Trading at 1.18/1.19 to the dollar, the euro has become a pricey currency. But the European currency has also gained against all other currencies as its effective exchange rate has returned to levels unseen since the end of 2014. So we can no longer count on the euro losing value. This makes the ECB’s job harder as a strong euro allows for importing disinflation, thereby pushing back the chances that inflation in the euro area will swiftly converge towards the 2% target set by the central bank.
We can make three initial remarks on this situation.
The first is that the euro’s swift rise looks like a monetary restriction. Monetary policy has become more restrictive and the ECB’s stance must confirm its aim for accommodation in the long term so as not to increase potential expectations on a change in course. The second remark is that a strong euro is coherent with the euro area’s very high external surplus. The decline in the euro was not compatible with this surplus. The last remark is that the dollar is weak. Its effective exchange rate is at its lowest since the end of 2016: America is not doing well.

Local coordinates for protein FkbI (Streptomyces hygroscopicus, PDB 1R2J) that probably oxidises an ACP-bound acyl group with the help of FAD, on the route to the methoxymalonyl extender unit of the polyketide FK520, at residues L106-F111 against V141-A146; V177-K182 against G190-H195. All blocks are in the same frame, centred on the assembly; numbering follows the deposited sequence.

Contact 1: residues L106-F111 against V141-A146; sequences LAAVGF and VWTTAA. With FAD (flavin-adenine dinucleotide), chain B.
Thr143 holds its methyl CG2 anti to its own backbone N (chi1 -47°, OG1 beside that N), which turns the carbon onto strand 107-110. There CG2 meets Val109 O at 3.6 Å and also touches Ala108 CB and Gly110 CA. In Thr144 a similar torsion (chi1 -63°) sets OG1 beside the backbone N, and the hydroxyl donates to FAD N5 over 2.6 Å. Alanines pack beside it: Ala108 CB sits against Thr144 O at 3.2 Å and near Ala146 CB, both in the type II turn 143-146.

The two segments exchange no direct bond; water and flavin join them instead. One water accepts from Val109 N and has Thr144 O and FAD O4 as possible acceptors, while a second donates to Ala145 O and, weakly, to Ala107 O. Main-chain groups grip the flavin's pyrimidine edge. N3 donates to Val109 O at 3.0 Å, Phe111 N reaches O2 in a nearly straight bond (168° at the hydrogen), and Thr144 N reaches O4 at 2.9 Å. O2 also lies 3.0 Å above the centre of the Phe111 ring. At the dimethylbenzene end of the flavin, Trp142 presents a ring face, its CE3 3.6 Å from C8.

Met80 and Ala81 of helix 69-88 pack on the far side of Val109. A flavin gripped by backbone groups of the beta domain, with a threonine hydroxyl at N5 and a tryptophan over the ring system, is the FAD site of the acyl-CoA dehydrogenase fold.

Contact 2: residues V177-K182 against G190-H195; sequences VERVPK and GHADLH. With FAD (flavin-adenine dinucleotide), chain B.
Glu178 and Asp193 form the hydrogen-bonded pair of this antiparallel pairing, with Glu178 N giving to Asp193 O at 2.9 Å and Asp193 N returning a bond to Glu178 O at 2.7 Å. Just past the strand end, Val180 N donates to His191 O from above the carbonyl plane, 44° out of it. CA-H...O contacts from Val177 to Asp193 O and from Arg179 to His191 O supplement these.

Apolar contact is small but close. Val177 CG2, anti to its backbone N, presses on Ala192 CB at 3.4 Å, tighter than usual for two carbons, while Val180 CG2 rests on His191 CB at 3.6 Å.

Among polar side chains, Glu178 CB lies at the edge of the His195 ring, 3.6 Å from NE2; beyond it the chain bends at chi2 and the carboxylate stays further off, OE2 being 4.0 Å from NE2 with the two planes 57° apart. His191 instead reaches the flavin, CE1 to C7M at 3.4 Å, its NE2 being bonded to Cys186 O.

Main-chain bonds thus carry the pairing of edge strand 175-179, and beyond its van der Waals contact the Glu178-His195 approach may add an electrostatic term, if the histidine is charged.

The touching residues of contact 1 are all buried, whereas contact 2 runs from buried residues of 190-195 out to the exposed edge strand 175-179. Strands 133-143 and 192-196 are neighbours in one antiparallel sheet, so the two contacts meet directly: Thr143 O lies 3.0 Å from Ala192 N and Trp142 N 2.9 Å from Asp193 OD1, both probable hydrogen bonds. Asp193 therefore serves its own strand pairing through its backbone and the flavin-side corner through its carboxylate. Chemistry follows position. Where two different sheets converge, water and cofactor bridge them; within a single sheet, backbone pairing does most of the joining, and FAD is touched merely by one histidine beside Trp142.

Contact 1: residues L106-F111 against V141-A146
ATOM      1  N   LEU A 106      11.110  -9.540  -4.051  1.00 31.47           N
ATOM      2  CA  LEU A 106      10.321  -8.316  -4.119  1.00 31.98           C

Following on from these three remarks, we can derive three explanations to understand this currency movement. Continue reading